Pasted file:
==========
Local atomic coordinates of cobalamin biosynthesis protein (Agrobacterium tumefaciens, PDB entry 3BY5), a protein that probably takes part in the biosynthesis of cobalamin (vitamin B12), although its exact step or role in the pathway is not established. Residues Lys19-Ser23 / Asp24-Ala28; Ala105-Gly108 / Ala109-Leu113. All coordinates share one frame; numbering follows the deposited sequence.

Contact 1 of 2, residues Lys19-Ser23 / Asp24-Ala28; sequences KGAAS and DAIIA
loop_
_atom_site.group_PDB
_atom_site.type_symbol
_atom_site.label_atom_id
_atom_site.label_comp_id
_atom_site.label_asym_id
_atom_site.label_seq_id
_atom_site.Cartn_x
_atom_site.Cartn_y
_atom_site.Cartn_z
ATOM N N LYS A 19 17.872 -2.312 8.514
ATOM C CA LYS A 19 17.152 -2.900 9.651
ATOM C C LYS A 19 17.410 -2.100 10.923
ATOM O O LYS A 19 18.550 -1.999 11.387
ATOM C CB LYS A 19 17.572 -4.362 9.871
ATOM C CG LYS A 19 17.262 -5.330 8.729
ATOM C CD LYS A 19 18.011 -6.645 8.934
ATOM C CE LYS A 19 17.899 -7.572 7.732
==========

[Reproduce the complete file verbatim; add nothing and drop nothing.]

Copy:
Local atomic coordinates of cobalamin biosynthesis protein (Agrobacterium tumefaciens, PDB entry 3BY5), a protein that probably takes part in the biosynthesis of cobalamin (vitamin B12), although its exact step or role in the pathway is not established. Residues Lys19-Ser23 / Asp24-Ala28; Ala105-Gly108 / Ala109-Leu113. All coordinates share one frame; numbering follows the deposited sequence.

Contact 1 of 2, residues Lys19-Ser23 / Asp24-Ala28; sequences KGAAS and DAIIA
loop_
_atom_site.group_PDB
_atom_site.type_symbol
_atom_site.label_atom_id
_atom_site.label_comp_id
_atom_site.label_asym_id
_atom_site.label_seq_id
_atom_site.Cartn_x
_atom_site.Cartn_y
_atom_site.Cartn_z
ATOM N N LYS A 19 17.872 -2.312 8.514
ATOM C CA LYS A 19 17.152 -2.900 9.651
ATOM C C LYS A 19 17.410 -2.100 10.923
ATOM O O LYS A 19 18.550 -1.999 11.387
ATOM C CB LYS A 19 17.572 -4.362 9.871
ATOM C CG LYS A 19 17.262 -5.330 8.729
ATOM C CD LYS A 19 18.011 -6.645 8.934
ATOM C CE LYS A 19 17.899 -7.572 7.732